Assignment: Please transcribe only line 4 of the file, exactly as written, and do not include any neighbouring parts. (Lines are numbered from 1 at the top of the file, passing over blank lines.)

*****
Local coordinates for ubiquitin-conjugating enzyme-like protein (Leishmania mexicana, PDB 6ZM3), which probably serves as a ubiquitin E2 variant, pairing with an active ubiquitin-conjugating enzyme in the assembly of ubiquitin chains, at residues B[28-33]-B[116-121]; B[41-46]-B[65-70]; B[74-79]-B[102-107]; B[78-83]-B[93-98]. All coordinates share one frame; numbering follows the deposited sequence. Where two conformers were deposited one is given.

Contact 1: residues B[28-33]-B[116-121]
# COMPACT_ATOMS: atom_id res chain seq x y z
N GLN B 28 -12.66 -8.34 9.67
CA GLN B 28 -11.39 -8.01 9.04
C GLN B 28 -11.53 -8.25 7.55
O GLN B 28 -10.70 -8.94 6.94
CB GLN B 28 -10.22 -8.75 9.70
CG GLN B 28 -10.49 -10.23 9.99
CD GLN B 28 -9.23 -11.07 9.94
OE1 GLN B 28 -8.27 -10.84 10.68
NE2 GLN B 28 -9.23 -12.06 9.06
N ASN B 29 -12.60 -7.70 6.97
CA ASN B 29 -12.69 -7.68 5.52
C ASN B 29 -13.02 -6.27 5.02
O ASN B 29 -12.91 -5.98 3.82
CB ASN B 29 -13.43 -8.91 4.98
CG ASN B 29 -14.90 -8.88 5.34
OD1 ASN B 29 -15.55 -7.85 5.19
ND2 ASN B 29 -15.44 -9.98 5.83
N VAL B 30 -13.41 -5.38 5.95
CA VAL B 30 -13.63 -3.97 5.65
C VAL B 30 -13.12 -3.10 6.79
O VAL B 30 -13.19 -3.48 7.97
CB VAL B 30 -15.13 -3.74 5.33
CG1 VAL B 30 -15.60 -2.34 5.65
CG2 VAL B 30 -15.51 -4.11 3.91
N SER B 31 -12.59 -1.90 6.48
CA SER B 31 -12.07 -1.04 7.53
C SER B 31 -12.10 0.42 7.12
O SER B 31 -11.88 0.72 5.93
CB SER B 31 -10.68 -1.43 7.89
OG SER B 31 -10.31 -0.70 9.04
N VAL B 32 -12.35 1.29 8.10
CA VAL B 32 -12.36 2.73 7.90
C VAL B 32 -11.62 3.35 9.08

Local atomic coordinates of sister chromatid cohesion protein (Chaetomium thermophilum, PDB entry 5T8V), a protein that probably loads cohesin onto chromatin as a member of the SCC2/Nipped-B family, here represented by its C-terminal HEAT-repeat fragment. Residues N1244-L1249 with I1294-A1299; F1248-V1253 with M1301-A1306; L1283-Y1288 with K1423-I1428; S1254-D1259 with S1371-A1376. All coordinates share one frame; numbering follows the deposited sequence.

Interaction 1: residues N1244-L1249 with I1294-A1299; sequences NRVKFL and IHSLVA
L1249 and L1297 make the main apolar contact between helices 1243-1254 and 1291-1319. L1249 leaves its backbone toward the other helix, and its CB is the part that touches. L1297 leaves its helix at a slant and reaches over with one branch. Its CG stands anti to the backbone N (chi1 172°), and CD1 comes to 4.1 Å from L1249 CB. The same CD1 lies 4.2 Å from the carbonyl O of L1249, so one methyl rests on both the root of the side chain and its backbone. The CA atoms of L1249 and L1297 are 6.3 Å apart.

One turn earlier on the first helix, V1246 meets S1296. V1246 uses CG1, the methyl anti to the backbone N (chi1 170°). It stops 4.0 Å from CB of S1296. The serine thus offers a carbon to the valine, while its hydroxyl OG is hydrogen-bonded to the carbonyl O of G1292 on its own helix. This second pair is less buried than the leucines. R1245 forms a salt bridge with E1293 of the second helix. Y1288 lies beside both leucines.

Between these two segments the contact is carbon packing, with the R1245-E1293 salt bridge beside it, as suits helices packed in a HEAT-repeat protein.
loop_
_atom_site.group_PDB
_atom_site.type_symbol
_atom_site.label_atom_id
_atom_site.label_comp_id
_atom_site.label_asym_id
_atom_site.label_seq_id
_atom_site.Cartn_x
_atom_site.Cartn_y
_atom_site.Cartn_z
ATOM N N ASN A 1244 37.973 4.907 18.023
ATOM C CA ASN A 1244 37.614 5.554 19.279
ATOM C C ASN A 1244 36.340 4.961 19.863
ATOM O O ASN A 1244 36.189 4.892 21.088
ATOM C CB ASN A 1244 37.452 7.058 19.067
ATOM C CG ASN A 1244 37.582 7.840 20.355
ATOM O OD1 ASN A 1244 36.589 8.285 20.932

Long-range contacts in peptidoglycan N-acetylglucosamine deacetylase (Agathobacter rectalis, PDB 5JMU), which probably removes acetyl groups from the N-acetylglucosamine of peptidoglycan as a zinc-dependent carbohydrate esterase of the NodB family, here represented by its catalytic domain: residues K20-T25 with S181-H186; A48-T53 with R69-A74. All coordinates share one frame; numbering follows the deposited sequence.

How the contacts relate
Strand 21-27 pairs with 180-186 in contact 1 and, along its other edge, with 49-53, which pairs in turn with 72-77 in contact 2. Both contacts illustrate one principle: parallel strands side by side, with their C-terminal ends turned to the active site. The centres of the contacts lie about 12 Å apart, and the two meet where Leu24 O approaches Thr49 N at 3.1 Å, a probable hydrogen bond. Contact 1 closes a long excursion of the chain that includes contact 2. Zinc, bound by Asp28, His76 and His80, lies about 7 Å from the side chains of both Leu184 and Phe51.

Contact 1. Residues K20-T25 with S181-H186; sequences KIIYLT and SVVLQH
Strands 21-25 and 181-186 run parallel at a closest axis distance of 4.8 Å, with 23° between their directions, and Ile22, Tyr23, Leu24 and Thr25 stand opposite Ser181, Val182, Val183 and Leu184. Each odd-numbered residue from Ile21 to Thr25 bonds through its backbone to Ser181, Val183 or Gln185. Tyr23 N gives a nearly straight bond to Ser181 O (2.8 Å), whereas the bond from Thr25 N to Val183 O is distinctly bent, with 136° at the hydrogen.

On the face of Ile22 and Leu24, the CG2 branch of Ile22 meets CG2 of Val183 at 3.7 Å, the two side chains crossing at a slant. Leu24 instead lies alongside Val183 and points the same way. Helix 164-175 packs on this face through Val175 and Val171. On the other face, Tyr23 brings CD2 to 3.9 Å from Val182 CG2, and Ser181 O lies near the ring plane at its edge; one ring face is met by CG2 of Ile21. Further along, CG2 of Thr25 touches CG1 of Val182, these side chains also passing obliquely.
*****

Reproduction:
N GLN B 28 -12.66 -8.34 9.67